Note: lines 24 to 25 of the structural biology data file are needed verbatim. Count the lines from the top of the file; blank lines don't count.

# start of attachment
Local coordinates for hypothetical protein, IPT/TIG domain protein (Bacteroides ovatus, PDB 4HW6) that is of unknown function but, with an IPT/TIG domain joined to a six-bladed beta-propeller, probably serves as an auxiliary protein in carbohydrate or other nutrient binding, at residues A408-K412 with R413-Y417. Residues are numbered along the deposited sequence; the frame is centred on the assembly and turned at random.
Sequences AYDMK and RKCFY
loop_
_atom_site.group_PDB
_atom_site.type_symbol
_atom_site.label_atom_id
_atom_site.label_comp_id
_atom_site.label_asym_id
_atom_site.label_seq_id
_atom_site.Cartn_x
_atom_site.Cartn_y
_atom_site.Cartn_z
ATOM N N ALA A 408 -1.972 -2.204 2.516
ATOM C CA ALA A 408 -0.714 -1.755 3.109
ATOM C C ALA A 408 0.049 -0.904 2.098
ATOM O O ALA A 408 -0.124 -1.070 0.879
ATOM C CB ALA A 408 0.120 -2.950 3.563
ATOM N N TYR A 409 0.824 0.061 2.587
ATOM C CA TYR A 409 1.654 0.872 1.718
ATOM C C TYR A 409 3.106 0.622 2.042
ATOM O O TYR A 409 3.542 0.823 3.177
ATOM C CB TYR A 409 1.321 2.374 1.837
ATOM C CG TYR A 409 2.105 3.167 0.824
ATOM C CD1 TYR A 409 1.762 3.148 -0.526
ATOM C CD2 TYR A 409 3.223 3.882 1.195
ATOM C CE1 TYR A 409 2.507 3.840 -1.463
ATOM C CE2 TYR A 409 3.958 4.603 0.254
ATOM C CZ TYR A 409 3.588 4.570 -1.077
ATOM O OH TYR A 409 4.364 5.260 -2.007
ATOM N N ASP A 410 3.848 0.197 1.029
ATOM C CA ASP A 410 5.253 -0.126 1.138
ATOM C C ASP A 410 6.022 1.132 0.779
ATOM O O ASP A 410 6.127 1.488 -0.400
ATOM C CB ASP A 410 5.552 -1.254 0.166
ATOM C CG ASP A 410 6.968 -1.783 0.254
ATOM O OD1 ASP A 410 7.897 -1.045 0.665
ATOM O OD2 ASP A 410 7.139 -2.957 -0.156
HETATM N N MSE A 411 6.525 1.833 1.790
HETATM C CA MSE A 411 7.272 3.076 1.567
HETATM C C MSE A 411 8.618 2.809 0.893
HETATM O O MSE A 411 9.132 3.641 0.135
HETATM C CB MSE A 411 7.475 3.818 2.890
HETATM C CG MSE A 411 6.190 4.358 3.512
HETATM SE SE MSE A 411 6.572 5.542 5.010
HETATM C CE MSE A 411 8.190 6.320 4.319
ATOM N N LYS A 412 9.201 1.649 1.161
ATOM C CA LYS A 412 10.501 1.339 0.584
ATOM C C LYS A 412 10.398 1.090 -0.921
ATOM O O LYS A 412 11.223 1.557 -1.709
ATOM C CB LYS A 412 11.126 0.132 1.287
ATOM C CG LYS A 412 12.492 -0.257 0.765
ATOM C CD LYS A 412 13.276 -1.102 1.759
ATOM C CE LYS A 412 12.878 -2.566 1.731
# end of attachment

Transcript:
ATOM C CD1 TYR A 409 1.762 3.148 -0.526
ATOM C CD2 TYR A 409 3.223 3.882 1.195